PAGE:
And yes, rationalists are often involved in minority concerns like AI risk or EA, but that proves nothing about rationality unless you can actually demonstrate that these things are mistakes/bad, rather than just unpopular, which the authors don't do.

There are some other feints at arguments in the piece, but I don't really know how to respond to them as they're mostly just sort of negative-sounding padding. Apparently Tyler Cowen (who seemed to count as a rationalist himself in another part of the piece) reckons rationalism is a 'religion', but there's no explanation as to why, or whether he might be right, or whether whatever he might be right about might imply anything bad. It's just ominous-sounding. When I said I was an atheist to someone once, they said something like "but isn't that just having a religious faith in Dawkins, so aren't you just another sort of fundamentalist" and that wasn't really an argument either.

There's a bunch of similarly ominous-sounding-but-non-specific stuff about how, actually, the first programmers were women and minorities, but no real explanation of why this has anything to do with rationalism, so I don't know how to address it. There's a lot of imagining that Facebook and whatnot are run by rationalists, when this is obviously untrue, and so a lot of the sins of the tech industry in general end up getting transplanted onto a group of people who, as far as I can see, have been doing the hardest work of anyone sounding the alarms about those exact same issues. I'm sure it would be news to the notable rationalist who wrote 'Against Facebook', that Facebook is run by people just like him and on principles he'd endorse, and therefore he's somewhat responsible for the results of their actions.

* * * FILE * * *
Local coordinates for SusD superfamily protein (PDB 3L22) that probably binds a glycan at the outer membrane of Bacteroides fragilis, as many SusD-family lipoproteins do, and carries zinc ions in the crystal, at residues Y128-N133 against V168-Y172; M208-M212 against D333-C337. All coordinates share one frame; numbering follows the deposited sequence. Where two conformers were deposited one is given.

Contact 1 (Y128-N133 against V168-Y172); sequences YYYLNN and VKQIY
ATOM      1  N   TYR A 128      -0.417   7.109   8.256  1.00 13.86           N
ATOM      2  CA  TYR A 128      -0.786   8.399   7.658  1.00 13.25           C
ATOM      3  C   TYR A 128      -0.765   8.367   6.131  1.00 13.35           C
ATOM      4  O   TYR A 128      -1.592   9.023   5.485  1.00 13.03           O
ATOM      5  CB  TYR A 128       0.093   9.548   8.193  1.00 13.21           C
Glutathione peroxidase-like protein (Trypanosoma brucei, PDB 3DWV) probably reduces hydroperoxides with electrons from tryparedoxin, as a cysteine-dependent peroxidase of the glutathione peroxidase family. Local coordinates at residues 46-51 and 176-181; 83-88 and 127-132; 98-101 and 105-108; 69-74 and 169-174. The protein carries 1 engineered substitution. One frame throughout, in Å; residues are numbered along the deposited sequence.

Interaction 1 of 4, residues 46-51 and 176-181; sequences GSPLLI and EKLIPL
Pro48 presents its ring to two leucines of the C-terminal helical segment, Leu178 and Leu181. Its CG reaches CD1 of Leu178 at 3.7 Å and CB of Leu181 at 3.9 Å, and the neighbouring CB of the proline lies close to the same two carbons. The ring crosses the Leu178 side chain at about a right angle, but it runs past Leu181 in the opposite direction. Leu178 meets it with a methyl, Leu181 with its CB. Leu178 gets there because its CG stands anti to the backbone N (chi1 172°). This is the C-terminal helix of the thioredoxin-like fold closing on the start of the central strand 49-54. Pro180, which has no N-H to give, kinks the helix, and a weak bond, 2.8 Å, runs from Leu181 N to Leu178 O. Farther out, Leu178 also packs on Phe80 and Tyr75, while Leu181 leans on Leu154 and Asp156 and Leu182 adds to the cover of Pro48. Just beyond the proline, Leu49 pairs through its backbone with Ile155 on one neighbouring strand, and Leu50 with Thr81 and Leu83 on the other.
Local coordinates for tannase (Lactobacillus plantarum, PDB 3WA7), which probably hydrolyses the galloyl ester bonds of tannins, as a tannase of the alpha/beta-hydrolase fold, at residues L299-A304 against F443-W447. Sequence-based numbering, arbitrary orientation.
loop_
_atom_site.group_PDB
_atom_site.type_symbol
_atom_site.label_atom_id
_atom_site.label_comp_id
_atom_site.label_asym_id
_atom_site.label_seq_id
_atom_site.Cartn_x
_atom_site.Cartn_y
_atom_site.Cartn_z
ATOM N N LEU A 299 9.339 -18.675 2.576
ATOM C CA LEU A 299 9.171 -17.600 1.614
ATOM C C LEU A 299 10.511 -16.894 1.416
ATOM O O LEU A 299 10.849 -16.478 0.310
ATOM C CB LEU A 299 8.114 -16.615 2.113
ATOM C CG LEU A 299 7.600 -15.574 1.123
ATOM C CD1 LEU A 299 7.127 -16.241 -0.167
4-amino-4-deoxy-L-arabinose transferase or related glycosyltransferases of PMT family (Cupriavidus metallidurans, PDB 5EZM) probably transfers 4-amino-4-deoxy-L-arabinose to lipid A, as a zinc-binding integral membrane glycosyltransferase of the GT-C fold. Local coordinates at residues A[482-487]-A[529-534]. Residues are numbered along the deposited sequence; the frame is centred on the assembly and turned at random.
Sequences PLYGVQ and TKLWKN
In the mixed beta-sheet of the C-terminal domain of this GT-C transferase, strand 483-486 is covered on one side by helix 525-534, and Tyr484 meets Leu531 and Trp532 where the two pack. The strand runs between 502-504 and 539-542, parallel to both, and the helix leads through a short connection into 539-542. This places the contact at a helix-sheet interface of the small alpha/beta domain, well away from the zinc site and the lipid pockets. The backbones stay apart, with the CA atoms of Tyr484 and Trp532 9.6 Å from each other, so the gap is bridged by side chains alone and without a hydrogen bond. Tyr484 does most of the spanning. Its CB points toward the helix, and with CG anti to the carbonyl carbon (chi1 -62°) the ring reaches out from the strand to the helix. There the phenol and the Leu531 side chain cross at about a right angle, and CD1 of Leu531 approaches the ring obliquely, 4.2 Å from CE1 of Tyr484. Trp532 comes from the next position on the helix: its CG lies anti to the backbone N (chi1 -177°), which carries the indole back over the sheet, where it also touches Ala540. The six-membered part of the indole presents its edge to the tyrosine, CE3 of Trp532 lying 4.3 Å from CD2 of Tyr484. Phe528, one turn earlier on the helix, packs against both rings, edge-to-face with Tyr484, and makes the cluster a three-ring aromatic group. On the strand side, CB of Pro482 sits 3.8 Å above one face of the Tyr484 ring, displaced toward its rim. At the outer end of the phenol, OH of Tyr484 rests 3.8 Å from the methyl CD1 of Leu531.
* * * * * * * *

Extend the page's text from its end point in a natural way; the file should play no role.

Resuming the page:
Doubtless the authors would say that's not what they meant, but the text is so meandering and full of this sort of not-quite-saying-the-thing-they're-clearly-implying-and-want-us-to-feel-is-true that it's hard to pin down what claims they're actually making. Silicon Valley culture (as one commenter points out, the whole idea of SV as the hub of tech is perhaps a bit outdated by now anyway), NRx, rationalism, LW, SSC/ACX, IQ researchers, Venture Capitalism, and more are just sort of seamlessly blended into one morass that can be pointed at as kinda bad. I was hoping something clearly signposting itself as an attempt to look into 'dark side of rationalism' concerns seriously would do better than this.

If I've misunderstood this or any of this is unfair/wrong, then do point this out. I must say I found it a bit annoying so I am probably not firing on all rationality cylinders myself, though I've left a big gap between reading and then commenting and checking back to make sure I'm remembering right to hopefully keep the kind of 'triggered ingroup/outgroup fighting' that the authors have stated they want to avoid at bay, but I can only do so much.

even buying all the arguments of the race/IQ chaps hook, line, and sinker (which, to reiterate, neither I nor any rationalist I've ever spoken to or read actually does)

In public. Absent some kind of epic infosec fail (like a disgrunted acquaintance leaking private emails), you can't know what beliefs people might have that they're incentivized not to talk about. To this you might reply, "Absence of evidence is evidence of absence: without a reason to think that people are holding back, you could just as baselessly speculate that maybe rationalists are secretly Satanists or flat-earthers."

Is there any such reason? I don't know. There is an interesting Scott Alexander post, "Kolmogorov Complicity And The Parable Of Lightning", about the pragmatic necessity for intellectuals to avoid contradicting powerful orthodoxies. But doesn't that seem like a weirdly specific abstract topic for Scott to write about, unless he had some concrete contemporary example in mind? What do you think he was thinking of?

the differences are tiny and absolutely dwarfed by within-race variance anyway, so just wouldn't make much difference to anything.